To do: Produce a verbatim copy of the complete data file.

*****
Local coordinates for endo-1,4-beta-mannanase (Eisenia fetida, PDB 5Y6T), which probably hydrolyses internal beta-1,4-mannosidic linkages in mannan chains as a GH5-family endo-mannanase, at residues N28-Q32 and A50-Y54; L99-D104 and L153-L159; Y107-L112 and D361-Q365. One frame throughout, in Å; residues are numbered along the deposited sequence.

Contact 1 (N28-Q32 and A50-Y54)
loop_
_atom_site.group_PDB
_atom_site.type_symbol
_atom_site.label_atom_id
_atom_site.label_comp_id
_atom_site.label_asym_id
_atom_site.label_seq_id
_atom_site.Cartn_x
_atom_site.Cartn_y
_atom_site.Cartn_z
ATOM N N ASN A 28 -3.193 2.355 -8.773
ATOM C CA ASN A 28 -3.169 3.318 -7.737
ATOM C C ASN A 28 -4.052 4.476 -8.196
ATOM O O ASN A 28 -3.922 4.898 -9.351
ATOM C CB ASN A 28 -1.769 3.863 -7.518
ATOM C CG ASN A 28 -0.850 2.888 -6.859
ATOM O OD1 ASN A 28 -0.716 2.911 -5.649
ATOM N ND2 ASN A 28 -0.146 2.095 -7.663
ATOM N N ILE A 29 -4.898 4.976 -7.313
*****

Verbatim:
Local coordinates for endo-1,4-beta-mannanase (Eisenia fetida, PDB 5Y6T), which probably hydrolyses internal beta-1,4-mannosidic linkages in mannan chains as a GH5-family endo-mannanase, at residues N28-Q32 and A50-Y54; L99-D104 and L153-L159; Y107-L112 and D361-Q365. One frame throughout, in Å; residues are numbered along the deposited sequence.

Contact 1 (N28-Q32 and A50-Y54)
loop_
_atom_site.group_PDB
_atom_site.type_symbol
_atom_site.label_atom_id
_atom_site.label_comp_id
_atom_site.label_asym_id
_atom_site.label_seq_id
_atom_site.Cartn_x
_atom_site.Cartn_y
_atom_site.Cartn_z
ATOM N N ASN A 28 -3.193 2.355 -8.773
ATOM C CA ASN A 28 -3.169 3.318 -7.737
ATOM C C ASN A 28 -4.052 4.476 -8.196
ATOM O O ASN A 28 -3.922 4.898 -9.351
ATOM C CB ASN A 28 -1.769 3.863 -7.518
ATOM C CG ASN A 28 -0.850 2.888 -6.859
ATOM O OD1 ASN A 28 -0.716 2.911 -5.649
ATOM N ND2 ASN A 28 -0.146 2.095 -7.663
ATOM N N ILE A 29 -4.898 4.976 -7.313